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Newly discovered fossils offer insights into Australia’s rainforests millions of years ago

Researchers say they uncovered new species and learned how those species interacted in the ecosystem.

(CN) — Researchers announced Friday they have discovered an array of exceptionally well-preserved fossils from millions of years ago when rainforests dominated Australia.

According to an article published in the journal Science Advances, the fossils paint a vivid picture of these rainforest ecosystems during the Miocene epoch, which occurred between 23 and five million years ago. A deposit in New South Wales offered scientists their best look yet into the ecosystems on a continent that has since transformed.

“The amazing quality of preservation of the fossil site gives us this amazing ability to look into these ecosystems and say not only which species were around but how they were acting,” said lead author Matthew McCurry of the Australian Museum Research Institute in an interview.

McCurry said the remarkable preservation of the fossils allowed him and his colleagues to do more analysis than they had before and get an unprecedented peek into Australia’s Miocene.

“We’ve got lots of types of animals that are really difficult to fossilize, like spiders,” McCurry said. He noted that across the continent, scientist had previously only described four fossilized spiders. “We’ve got 13 fossil spiders in this one site alone. That gives you a bit of a benchmark of how important finding these things is.”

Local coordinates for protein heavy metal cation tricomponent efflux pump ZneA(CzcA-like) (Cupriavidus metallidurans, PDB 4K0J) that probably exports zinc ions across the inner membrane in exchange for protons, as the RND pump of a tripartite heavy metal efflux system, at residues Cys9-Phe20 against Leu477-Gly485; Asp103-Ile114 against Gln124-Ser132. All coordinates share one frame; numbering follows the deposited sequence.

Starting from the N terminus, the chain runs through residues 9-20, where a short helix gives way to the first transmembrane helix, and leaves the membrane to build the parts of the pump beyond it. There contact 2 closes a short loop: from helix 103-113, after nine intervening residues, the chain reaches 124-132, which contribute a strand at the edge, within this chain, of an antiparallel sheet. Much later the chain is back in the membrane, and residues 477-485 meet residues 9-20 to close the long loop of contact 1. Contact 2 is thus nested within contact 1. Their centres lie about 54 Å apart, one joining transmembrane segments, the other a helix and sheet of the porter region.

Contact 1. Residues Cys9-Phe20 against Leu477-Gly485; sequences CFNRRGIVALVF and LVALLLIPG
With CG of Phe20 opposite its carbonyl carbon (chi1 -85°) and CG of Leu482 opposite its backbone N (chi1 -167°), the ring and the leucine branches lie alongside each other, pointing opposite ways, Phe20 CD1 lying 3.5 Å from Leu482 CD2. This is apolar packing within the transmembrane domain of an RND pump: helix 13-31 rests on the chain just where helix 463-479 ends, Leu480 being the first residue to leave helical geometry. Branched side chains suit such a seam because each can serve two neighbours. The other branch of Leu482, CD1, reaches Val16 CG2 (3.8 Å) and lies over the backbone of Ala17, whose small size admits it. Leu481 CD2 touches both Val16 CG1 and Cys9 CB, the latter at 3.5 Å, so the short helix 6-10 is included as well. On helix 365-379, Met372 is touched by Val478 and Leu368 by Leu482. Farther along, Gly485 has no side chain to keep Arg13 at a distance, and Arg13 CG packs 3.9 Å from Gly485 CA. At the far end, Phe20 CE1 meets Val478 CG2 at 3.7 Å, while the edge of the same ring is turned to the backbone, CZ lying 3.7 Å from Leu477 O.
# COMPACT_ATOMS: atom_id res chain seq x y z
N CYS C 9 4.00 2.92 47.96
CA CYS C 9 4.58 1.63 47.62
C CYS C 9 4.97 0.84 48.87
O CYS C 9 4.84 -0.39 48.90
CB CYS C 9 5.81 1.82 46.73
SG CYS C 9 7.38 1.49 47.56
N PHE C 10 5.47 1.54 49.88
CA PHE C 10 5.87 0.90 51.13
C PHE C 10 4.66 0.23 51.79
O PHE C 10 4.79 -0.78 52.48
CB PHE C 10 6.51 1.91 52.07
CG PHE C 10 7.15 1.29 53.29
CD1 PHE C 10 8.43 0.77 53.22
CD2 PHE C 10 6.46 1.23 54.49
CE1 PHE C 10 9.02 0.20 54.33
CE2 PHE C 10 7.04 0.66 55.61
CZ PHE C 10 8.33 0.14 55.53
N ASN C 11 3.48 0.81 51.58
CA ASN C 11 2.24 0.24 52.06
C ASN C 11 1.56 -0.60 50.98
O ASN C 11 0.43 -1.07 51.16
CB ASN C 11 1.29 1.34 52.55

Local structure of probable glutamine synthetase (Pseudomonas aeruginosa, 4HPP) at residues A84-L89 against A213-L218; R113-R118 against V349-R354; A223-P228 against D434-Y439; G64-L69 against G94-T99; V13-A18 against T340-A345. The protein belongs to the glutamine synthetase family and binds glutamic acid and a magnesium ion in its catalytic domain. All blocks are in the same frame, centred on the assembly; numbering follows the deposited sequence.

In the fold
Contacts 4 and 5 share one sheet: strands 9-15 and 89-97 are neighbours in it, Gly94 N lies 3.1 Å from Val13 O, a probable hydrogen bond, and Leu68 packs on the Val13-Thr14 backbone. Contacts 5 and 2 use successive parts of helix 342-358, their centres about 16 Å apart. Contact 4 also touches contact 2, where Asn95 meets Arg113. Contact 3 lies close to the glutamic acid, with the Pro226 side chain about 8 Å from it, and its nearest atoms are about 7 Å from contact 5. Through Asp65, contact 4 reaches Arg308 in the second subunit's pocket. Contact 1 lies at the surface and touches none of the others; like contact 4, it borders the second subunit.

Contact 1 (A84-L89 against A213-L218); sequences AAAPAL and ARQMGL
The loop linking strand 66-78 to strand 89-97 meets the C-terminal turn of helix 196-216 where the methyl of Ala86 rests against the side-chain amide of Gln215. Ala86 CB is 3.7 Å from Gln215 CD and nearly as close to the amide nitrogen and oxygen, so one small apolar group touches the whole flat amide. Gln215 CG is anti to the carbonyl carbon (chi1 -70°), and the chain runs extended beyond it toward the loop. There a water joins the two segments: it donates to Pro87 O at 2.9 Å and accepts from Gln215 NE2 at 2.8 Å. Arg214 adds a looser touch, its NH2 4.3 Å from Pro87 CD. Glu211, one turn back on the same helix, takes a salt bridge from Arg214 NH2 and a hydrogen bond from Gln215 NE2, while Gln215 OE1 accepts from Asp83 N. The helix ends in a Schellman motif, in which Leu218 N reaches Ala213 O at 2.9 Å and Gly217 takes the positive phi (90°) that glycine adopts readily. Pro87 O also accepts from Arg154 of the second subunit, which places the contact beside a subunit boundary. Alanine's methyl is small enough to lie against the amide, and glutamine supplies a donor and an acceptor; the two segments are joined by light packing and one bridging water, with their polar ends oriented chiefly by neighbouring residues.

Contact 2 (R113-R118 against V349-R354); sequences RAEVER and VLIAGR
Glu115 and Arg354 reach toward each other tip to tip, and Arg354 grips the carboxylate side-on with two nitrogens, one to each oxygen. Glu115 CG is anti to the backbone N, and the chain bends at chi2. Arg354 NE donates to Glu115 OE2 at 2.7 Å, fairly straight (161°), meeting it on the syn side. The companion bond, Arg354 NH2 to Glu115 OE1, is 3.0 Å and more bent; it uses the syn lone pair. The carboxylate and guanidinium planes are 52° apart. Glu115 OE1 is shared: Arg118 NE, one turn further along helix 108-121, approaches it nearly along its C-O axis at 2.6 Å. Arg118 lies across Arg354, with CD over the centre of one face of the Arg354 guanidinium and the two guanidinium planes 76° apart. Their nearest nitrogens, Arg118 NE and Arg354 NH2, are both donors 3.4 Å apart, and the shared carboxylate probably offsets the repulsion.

The fossils at the site are so well-preserved that McCurry said they can illuminate how different species interacted with each other. Some of the fossilized insects had pollen preserved on their bodies, allowing researchers to identify the plants the insects were pollinating. Other species had the contents of their stomachs preserved showing what they ate. The stomachs of some fish contained insect larvae and even a dragonfly wing.

One fish had a fresh-water mussel attached to its tail, evidence of the parasitic relationships between species at the time. The mussels only attached to the fish for a few weeks at a time to feed and be transported up and down the rivers.

“When paleontology gets featured on films and in TV, they often show a paleontologist standing beside these graveyards of a hundred whole skeletons of dinosaurs, and that normally doesn’t happen,” McCurry said. He said he hopes people can appreciate how rare it is to discover such well-preserved fossils.

McCurry said fossil-finding in Australia is difficult because the continent is heavily eroded.

“When we do find fossils, they’re normally just fragmentary pieces of the hard parts of organisms [like] shells, bones or teeth,” McCurry said.

Specific to the Miocene, McCurry said there are very few fossil sites in Australia that help researchers understand a wide scope of the ecosystem at the time, particularly the plants and insects. He said these aspects are important because the Miocene marks the continent’s transition to a more arid climate as the rainforests shrank.

“[The Miocene] really established what modern-day Australia looks like — the deserts and the shrublands that we now characterize the continent using,” McCurry said. “We haven’t had that good insight into those rainforest environments before the discovery of this fossil site.”

McCurry said the article was “just the tip of iceberg” and an overview of their discoveries. Going forward, he said they will dive into naming and describing the variety of species found, many of which he said are new to science. They also want to look deeper into how the site was formed.

“The type of rock that we found these fossils in isn’t a place that we would go looking for exceptionally preserved fossils up until now,” McCurry said. “This could open up the potential of finding similar fossil sites worldwide.”

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